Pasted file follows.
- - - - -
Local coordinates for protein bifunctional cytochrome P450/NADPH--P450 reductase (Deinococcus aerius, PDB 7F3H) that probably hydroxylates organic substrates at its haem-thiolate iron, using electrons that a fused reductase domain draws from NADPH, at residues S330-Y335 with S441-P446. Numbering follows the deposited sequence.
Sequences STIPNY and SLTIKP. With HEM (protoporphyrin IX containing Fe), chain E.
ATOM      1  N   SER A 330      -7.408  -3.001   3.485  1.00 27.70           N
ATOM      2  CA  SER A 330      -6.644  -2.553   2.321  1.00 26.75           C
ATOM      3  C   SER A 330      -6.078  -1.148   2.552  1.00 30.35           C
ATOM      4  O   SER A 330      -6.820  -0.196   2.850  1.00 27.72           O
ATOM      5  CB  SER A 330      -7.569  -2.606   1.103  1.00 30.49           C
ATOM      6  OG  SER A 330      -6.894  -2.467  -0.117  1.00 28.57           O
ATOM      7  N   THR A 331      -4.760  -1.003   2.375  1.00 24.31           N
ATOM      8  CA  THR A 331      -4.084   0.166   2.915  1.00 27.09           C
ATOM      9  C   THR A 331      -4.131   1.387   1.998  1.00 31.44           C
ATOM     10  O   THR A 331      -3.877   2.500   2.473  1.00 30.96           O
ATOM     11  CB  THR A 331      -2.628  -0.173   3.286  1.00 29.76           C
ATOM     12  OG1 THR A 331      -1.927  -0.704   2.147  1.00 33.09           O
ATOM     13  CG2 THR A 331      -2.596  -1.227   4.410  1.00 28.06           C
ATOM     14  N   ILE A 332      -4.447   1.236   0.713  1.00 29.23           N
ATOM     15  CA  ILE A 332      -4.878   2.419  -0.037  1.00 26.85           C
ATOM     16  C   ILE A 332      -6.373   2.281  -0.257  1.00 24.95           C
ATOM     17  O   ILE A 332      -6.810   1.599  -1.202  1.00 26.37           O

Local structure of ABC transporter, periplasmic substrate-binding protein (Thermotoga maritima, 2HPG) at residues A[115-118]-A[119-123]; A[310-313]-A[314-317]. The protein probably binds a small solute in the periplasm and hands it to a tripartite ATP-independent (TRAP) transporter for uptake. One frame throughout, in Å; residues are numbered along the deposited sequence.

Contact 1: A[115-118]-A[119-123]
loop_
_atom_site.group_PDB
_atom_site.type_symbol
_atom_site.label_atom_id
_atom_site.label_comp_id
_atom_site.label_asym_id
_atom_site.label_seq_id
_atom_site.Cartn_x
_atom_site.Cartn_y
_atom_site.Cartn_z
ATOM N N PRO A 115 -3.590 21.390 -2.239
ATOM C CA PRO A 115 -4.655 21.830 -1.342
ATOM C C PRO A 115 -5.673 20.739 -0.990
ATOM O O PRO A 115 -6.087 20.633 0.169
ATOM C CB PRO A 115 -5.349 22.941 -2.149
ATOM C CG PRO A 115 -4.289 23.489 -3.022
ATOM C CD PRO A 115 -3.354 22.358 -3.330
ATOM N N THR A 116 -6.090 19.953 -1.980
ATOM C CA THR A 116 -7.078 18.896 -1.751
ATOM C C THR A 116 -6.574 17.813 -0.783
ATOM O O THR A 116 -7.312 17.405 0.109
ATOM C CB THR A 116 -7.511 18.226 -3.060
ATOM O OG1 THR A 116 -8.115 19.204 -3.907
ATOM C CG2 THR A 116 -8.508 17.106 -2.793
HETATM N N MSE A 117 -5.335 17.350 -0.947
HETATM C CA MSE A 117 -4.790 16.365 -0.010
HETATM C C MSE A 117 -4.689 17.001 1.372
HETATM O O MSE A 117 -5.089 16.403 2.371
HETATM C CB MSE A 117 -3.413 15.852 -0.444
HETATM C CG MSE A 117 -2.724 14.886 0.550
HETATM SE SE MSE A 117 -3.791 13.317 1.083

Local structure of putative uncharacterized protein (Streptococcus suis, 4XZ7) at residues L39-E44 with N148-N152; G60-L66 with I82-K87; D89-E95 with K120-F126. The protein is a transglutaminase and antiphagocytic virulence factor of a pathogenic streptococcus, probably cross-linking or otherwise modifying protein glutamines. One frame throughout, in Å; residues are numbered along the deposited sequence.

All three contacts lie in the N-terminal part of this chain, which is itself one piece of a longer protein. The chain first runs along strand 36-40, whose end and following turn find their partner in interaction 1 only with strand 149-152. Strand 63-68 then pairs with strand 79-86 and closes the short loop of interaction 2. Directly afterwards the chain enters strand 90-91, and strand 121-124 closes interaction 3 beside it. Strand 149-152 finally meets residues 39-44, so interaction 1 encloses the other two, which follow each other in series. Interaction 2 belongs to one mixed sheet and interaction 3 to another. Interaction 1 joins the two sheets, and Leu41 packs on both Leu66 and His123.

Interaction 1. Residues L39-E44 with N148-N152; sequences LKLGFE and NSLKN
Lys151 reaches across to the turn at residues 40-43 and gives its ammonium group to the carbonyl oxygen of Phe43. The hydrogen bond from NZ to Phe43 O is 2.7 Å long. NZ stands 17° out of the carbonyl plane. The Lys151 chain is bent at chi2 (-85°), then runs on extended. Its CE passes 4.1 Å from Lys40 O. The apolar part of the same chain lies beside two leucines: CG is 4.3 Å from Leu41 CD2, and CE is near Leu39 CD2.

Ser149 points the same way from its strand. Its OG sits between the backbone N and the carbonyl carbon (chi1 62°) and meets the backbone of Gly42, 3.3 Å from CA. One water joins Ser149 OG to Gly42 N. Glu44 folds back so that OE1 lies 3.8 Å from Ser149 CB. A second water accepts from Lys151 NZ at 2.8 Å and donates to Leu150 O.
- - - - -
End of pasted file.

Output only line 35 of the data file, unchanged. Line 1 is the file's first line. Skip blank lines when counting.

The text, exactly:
ATOM O O PRO A 115 -6.087 20.633 0.169